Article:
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Ask MR: What do you know about Santa Fe’s train NCX?

By Steven Otte associate editor | September 13, 2021

This hotshot manifest would make an interesting modeling subject

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A black-and-white photo of a manifest freight train headed by a pair of EMD FT diesels running through the San Fernando Valley in California.
A black-and-white photo of a manifest freight train headed by a pair of EMD FT diesels running through the San Fernando Valley in California.
A pair of Electro-Motive Division FT diesels head up a manifest freight heading for Richmond, Calif., on the Atchison, Topeka & Santa Fe in February 1951. Though the white flags mark this train as an extra, Santa Fe train NCX would have a similar consist. Photo from the David P. Morgan Memorial Library collection

Q: I’ve heard about a freight train the Atchison, Topeka & Santa Fe operated in the early 1970s and earlier in California called the NCX. The few references I’ve seen indicate it was a hotshot intermodal train. This train sounds interesting, especially since it ran at the same time as the famous Santa Fe Super C. There’s not much information on this train on the internet, but it sounds like a good train to model. Please share anything you have. – Steve Novotny, South Pasadena, Calif.

A: Tom Hoffman, Kalmbach Media’s librarian and a crack researcher, found for me a great document about train NCX, aka the Northern California Express, on the website of the Santa Fe Railway Historical and Modeling Society (sfrhms.org). This report, compiled by society members John Thompson and Stuart Forsyth, has a ton of great detail about this train. Search the web for “Santa Fe freight train NCX” to find the full text.

Northern California Express was an eastbound regular manifest running from Los Angeles to Richmond, Calif., in the San Francisco Bay area. (Although it ran north, in Santa Fe parlance, anything away from Los Angeles was considered timetable east.) Its westbound counterpart was designated SCX (Southern California Express).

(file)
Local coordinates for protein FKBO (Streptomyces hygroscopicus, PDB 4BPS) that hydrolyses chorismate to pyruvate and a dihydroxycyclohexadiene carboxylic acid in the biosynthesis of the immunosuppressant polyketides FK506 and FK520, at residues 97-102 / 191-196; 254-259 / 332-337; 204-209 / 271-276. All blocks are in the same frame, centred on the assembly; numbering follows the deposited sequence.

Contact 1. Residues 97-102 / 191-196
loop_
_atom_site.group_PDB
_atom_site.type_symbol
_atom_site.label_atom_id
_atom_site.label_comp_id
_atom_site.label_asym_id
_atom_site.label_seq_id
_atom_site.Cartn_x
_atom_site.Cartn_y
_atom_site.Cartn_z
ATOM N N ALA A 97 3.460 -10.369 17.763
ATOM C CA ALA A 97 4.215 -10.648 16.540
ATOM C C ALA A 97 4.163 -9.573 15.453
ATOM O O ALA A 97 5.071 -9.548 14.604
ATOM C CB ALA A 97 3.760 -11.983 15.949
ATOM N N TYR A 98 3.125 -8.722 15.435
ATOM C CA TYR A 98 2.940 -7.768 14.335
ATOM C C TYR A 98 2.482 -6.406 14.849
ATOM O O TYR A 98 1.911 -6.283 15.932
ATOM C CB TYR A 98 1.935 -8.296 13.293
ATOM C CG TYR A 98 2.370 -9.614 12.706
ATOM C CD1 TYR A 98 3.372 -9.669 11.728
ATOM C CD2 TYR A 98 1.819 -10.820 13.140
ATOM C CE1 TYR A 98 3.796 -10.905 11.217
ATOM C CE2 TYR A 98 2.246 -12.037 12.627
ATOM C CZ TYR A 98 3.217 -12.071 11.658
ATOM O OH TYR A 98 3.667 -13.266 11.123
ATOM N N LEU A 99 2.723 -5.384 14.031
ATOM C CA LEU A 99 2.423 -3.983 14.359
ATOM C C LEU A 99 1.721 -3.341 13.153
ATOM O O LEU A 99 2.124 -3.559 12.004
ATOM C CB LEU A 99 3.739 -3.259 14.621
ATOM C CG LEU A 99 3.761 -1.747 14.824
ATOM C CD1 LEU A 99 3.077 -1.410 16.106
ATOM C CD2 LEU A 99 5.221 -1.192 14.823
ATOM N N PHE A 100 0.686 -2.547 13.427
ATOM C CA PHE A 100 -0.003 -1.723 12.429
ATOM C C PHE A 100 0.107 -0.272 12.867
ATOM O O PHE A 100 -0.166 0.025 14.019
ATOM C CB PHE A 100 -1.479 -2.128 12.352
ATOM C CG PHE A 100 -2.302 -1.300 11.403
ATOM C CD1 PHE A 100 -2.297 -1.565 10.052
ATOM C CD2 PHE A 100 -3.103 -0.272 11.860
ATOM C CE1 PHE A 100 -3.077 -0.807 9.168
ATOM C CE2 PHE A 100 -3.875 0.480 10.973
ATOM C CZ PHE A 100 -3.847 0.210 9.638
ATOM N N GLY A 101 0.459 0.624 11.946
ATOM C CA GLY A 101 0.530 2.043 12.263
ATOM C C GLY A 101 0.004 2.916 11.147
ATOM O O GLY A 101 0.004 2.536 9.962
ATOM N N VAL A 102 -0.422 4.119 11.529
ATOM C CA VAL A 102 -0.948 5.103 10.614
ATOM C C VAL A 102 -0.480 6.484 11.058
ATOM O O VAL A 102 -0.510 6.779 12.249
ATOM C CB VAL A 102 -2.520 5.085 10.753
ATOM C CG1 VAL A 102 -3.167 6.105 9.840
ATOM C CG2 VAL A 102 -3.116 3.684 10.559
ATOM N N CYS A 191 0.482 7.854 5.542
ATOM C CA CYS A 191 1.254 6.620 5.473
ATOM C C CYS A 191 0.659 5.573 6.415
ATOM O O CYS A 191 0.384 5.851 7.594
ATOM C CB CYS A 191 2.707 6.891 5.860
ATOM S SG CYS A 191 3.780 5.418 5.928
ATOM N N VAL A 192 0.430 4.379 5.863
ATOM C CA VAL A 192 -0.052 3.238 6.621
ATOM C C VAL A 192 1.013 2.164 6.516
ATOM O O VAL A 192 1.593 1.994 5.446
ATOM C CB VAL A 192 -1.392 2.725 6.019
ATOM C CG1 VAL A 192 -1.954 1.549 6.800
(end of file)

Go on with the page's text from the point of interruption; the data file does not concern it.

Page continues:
Though its schedule changed over the years, it generally left from Los Angeles’ 1st Street Yard after dark and arrived in the wee hours of the morning at San Bernardino. There it would drop off locals for SB and change crews, cabooses, and motive power, switching to a four-unit set of EMD F units (FTs, F3s, or later F9s). It might also pick up a helper or two for the climb up Cajon Pass to Barstow, which always took place after midnight. In Barstow it would pull into B Yard, cut off any locals, and change directions. After the climb through Tehachapi Pass into the San Joaquin Valley, cars bound for Reno, Nevada, or farther up the Pacific Northwest were handed off to the Southern Pacific or Western Pacific at Stockton. The train then headed west to terminate in Richmond Yard.

Train NCX is often confused with Train No. 134, and for good reason. When NCX left the 1st Street Yard, it did so as First 134. Although NCX was listed in the ATSF timetable as “134 – NCX,” it was not actually 134, since that train only went as far as San Bernardino. Train NCX was treated as if it were the first section of 134 solely to give the train priority from L.A. to San Bernardino. North of there, neither traffic nor priority were as much of an issue, so the class 2 train could proceed under its own schedule.

A typical NCX consist was 50 to 80 cars long. Most of its boxcars carried less-than-carload lot (LCL) traffic from freight forwarders in Los Angeles. Other significant cars were boxcars of manufactured goods, class XAR automobile boxcars, perishable reefers (usually blocked at the front of the train to be cut off at San Bernardino), the occasional flatcar, and tanks of crude oil, refinery products, asphalt, liquid sulfur, and sulfuric acid. Not seen on this priority freight were lumber, gondolas, stockcars, or for the most part empties. Only specialized empties, like auto boxcars with internal racks, requested by shippers would ride on NCX as “waybill empties.”

The most common reporting marks seen on freight cars carried by NCX were from western lines, including ATSF, WP, SP, Great Northern, Northern Pacific, and Spokane, Portland & Seattle. Eastern road names seen on the train included Milwaukee Road, Canadian National, Canadian Pacific, Illinois Central, Chicago & North Western, and Missouri Pacific. Most tank cars bore marks from ATSF and Union Tank Car (UTLX), though Union Oil (UOCX), Shell (SCCX), Shell Chemical (SCMX), Associated (AOX), and Richfield (ROX) were also seen. Reefers would be almost all Santa Fe Refrigerator Despatch (SFRD).

Motive power for the first part of the journey from Los Angeles to San Bernardino would be a pair of 2-10-2 steam locomotives in early years, later to be replaced by a pair of EMD Geeps. Past San Bernardino, duties would be handled by a four-unit set of EMD FTs, F3s, or F9s. Helpers would be 2-10-2s even into the early diesel era. And when you swap motive power, don’t forget to change out the caboose, too!

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Do you have a question about model railroading you’d like to see answered in Ask MR? Send it to associate editor Steven Otte at AskMR@MRmag.com.

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